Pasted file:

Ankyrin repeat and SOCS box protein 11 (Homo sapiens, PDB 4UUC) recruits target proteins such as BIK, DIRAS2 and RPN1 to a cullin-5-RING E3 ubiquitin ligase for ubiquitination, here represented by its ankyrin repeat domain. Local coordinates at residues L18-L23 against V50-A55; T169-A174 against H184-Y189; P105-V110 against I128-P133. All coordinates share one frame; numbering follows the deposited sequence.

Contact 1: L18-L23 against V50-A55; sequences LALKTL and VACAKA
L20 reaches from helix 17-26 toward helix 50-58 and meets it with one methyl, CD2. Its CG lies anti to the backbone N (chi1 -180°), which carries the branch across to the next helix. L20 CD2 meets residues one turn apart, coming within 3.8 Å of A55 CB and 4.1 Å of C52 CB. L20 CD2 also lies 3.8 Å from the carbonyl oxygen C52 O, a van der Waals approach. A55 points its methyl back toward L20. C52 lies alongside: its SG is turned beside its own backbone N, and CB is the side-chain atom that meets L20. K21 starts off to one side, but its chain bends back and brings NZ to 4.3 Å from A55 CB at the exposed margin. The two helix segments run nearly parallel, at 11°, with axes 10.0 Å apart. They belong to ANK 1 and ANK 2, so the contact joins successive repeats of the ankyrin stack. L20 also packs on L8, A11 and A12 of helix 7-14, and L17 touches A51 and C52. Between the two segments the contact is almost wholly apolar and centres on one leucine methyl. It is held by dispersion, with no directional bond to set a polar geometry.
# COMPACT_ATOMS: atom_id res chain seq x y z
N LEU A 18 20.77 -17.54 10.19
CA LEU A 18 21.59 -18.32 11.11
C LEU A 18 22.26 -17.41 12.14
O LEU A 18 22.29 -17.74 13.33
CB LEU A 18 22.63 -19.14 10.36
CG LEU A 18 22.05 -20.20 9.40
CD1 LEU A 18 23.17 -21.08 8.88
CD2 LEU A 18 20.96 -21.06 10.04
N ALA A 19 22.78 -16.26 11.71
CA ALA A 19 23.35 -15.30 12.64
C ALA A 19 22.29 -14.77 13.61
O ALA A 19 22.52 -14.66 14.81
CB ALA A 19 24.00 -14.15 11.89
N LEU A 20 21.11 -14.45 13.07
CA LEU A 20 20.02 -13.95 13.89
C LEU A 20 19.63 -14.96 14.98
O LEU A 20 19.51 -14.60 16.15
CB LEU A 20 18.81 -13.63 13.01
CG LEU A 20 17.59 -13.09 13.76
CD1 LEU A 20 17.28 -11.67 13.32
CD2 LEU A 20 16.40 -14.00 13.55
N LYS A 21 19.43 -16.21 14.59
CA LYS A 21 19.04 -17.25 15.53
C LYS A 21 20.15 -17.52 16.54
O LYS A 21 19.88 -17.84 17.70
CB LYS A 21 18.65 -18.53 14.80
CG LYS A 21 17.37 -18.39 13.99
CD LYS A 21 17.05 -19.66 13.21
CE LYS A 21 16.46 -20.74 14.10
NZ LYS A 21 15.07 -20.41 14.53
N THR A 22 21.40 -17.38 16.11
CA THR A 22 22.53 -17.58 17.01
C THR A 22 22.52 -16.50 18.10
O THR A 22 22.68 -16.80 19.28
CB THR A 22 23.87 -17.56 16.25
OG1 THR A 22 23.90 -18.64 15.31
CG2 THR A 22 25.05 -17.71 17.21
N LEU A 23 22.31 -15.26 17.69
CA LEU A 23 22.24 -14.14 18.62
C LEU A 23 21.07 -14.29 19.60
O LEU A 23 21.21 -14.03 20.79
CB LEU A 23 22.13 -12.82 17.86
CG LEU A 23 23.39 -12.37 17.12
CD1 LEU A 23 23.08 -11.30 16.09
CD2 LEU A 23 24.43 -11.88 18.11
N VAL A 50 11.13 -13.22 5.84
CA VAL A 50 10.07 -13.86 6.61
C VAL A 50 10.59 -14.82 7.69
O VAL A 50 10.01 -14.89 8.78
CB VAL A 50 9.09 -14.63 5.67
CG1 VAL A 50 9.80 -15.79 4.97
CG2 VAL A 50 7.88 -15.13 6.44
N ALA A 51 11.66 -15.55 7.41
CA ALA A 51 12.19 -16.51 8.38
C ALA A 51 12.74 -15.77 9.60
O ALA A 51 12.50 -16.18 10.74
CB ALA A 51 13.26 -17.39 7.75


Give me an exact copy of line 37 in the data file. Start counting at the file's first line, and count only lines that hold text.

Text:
C THR A 22 22.52 -16.50 18.10